The views and opinions expressed in this article are those of the author John Longhurst, Chairperson, TangentLink.
In conjunction with our colleagues at TangentLink, below is an assessment of the economic impact of Russia’s ongoing invasion of Ukraine.
Bottom-line: 2022 was meant to be the year the global economy had its ‘covid bounce’. Central Banks were positioned to tighten policy to stop the party getting out of hand. Putin’s Ukraine invasion is instead taking the global economy to 1973/74. Global energy markets have entered a secular re-alignment. As we learned (painfully) with covid, disturbance to globally intertwined supply chains causes havoc for at least two years. The same will now happen to the energy products that underpin every economy. The damage is done, even if a ceasefire was announced tomorrow, let alone if, as many now expect, Putin “escalates to de-escalate”. Energy costs are now 13.8% of global GDP, up from <10% a week ago. Even at this level, it is recessionary for the global economy as a whole. The best case scenario now is that Europe and energy importing Emerging Markets enter recession. Inflation will now enter a period where it is essentially uncontrollable, without dramatic (and costly) intervention globally (eg fuel/fertiliser subsidies). Consumers will bear the brunt of what’s coming, and global debt, already at record levels due to covid, will expand further. For OPEC, and global coal, gas and fertiliser producers, this is a golden period not of their design, same too for ‘war’ beneficiaries like gold and defence equipment suppliers. The Russian economy needs careful analysis – it could be argued that on a 1-2 year view, sanctions damage the West more than Russia on a relative basis (and therefore, sanctions will fail to alter Putin’s course). Russian oil, coal, wheat and fertiliser will find new markets in time, despite Western sanctions, as these are existential imports, and global supply/demand was tight before ‘Ukraine’. The war in Ukraine has not yet spilled over borders, but the collateral damage is only growing. Near term Central Bank/government behaviour is more likely to exacerbate structural inflation, as we saw in the mid/late 1970’s. This didn’t end well.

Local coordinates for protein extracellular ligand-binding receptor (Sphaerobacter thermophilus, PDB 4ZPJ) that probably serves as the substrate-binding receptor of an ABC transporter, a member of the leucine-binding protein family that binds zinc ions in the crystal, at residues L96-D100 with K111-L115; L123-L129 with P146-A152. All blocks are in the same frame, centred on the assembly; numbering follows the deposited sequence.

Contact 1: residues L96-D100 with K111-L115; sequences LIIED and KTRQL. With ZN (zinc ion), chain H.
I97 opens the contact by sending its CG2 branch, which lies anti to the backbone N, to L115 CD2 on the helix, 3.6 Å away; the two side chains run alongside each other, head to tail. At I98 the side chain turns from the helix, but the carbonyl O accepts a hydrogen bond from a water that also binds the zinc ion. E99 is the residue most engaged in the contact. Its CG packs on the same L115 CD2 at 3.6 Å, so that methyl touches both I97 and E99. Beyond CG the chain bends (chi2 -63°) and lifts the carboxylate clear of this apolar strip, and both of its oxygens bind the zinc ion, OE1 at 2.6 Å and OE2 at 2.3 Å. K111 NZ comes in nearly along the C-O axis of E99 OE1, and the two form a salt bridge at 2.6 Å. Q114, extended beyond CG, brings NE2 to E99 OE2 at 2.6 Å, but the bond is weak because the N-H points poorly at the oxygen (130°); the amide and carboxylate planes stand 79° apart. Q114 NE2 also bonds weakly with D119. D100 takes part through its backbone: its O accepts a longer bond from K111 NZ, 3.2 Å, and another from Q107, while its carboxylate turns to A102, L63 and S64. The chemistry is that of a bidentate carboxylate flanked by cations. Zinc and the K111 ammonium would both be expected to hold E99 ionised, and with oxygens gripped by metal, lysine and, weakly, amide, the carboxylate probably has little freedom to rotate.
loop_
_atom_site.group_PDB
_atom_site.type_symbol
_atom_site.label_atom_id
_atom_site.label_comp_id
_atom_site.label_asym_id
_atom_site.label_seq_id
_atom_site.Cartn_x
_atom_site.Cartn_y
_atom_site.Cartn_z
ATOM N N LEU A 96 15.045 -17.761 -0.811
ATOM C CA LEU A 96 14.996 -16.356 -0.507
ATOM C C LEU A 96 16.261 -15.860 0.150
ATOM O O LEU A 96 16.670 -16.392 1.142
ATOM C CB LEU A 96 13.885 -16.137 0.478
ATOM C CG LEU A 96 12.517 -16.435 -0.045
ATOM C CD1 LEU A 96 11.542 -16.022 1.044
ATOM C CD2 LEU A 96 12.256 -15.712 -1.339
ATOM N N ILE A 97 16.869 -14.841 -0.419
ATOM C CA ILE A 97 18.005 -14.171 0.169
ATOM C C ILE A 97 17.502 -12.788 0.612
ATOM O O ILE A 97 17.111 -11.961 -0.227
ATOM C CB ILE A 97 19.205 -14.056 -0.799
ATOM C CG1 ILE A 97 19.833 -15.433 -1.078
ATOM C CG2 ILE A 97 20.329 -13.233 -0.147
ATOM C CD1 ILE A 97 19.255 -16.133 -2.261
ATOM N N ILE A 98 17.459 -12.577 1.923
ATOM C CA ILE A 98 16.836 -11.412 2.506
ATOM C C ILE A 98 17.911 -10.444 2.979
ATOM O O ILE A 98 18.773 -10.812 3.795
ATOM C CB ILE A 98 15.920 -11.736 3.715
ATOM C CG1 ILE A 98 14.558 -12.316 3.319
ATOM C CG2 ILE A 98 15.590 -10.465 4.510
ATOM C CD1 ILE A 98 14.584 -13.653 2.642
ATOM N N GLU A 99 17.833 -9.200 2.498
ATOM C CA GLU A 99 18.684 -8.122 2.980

Geo-political risk+sanctions contagion=global inflation: Fear of war in Ukraine already gave us higher oil prices, but Western sanctions are rapidly dislocating global energy supplies. Russian gas exports are 5% of global consumption, and are an as-yet unused weapon for Putin. Crucially, Russian oil exports are 8.4% of world production. As we know, world oil supply/demand was already very tight, and dislocating Russian oil has fed very quickly into other energy sources. Russia is global No3 coal exporter, and Australian coal has shot up to $400/tonne, equivalent to $111 oil price. The same has happened to gas prices. Earlier concerns around rising energy prices are now dramatically escalated and broadened.
Central Bank quandary: Sharply rising energy costs are destructive to economic activity, yet highly inflationary. From an economic perspective, interest rates should now rise to contain inflation (causing recession), but as with the US in the late-1970’s, and Turkey last year, political realities (expediences) could cause Central Banks to put near term economic stability ahead of controlling inflation. We can expect Western central banks to err on the side of monetary expansion, rather than price control. Either way, governments globally will be forced to ease the burden on societies of higher energy costs via actions that will raise national debt, a factor that will be compounded in Europe/US by commitments to raise defence spending.